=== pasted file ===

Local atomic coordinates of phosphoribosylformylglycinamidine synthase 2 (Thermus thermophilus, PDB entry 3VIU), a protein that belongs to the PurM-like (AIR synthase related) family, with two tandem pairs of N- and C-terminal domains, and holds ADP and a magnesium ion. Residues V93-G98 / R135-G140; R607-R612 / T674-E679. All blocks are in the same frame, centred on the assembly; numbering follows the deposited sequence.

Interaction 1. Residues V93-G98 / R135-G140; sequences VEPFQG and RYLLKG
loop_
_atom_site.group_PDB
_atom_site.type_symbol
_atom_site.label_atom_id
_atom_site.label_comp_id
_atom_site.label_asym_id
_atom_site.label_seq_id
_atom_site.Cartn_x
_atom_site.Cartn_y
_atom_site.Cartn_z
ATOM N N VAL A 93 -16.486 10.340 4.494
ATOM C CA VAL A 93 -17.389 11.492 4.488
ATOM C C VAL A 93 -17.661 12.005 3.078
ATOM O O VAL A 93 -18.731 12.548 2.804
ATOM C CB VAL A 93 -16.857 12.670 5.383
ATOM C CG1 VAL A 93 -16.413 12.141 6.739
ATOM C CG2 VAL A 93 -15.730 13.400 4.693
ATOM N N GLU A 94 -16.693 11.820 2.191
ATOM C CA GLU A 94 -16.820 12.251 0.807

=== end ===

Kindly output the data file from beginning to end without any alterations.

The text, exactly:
Local atomic coordinates of phosphoribosylformylglycinamidine synthase 2 (Thermus thermophilus, PDB entry 3VIU), a protein that belongs to the PurM-like (AIR synthase related) family, with two tandem pairs of N- and C-terminal domains, and holds ADP and a magnesium ion. Residues V93-G98 / R135-G140; R607-R612 / T674-E679. All blocks are in the same frame, centred on the assembly; numbering follows the deposited sequence.

Interaction 1. Residues V93-G98 / R135-G140; sequences VEPFQG and RYLLKG
loop_
_atom_site.group_PDB
_atom_site.type_symbol
_atom_site.label_atom_id
_atom_site.label_comp_id
_atom_site.label_asym_id
_atom_site.label_seq_id
_atom_site.Cartn_x
_atom_site.Cartn_y
_atom_site.Cartn_z
ATOM N N VAL A 93 -16.486 10.340 4.494
ATOM C CA VAL A 93 -17.389 11.492 4.488
ATOM C C VAL A 93 -17.661 12.005 3.078
ATOM O O VAL A 93 -18.731 12.548 2.804
ATOM C CB VAL A 93 -16.857 12.670 5.383
ATOM C CG1 VAL A 93 -16.413 12.141 6.739
ATOM C CG2 VAL A 93 -15.730 13.400 4.693
ATOM N N GLU A 94 -16.693 11.820 2.191
ATOM C CA GLU A 94 -16.820 12.251 0.807